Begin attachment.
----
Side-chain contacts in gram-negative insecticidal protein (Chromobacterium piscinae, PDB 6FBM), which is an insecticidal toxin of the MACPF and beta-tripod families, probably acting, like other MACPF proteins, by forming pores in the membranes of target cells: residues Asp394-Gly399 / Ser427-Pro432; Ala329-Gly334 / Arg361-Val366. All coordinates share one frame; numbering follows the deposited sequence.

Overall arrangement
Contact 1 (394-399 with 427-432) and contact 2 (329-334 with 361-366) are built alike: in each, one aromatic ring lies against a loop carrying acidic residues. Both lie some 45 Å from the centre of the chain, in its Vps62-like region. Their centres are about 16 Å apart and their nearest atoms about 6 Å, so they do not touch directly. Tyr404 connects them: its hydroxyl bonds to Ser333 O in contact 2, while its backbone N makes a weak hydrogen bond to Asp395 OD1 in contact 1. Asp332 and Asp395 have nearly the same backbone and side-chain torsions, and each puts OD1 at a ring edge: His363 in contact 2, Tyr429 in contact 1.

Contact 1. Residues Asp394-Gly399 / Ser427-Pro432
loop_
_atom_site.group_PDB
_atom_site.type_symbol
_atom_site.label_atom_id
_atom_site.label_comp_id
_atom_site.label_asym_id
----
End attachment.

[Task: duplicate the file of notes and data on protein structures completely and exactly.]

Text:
Side-chain contacts in gram-negative insecticidal protein (Chromobacterium piscinae, PDB 6FBM), which is an insecticidal toxin of the MACPF and beta-tripod families, probably acting, like other MACPF proteins, by forming pores in the membranes of target cells: residues Asp394-Gly399 / Ser427-Pro432; Ala329-Gly334 / Arg361-Val366. All coordinates share one frame; numbering follows the deposited sequence.

Overall arrangement
Contact 1 (394-399 with 427-432) and contact 2 (329-334 with 361-366) are built alike: in each, one aromatic ring lies against a loop carrying acidic residues. Both lie some 45 Å from the centre of the chain, in its Vps62-like region. Their centres are about 16 Å apart and their nearest atoms about 6 Å, so they do not touch directly. Tyr404 connects them: its hydroxyl bonds to Ser333 O in contact 2, while its backbone N makes a weak hydrogen bond to Asp395 OD1 in contact 1. Asp332 and Asp395 have nearly the same backbone and side-chain torsions, and each puts OD1 at a ring edge: His363 in contact 2, Tyr429 in contact 1.

Contact 1. Residues Asp394-Gly399 / Ser427-Pro432
loop_
_atom_site.group_PDB
_atom_site.type_symbol
_atom_site.label_atom_id
_atom_site.label_comp_id
_atom_site.label_asym_id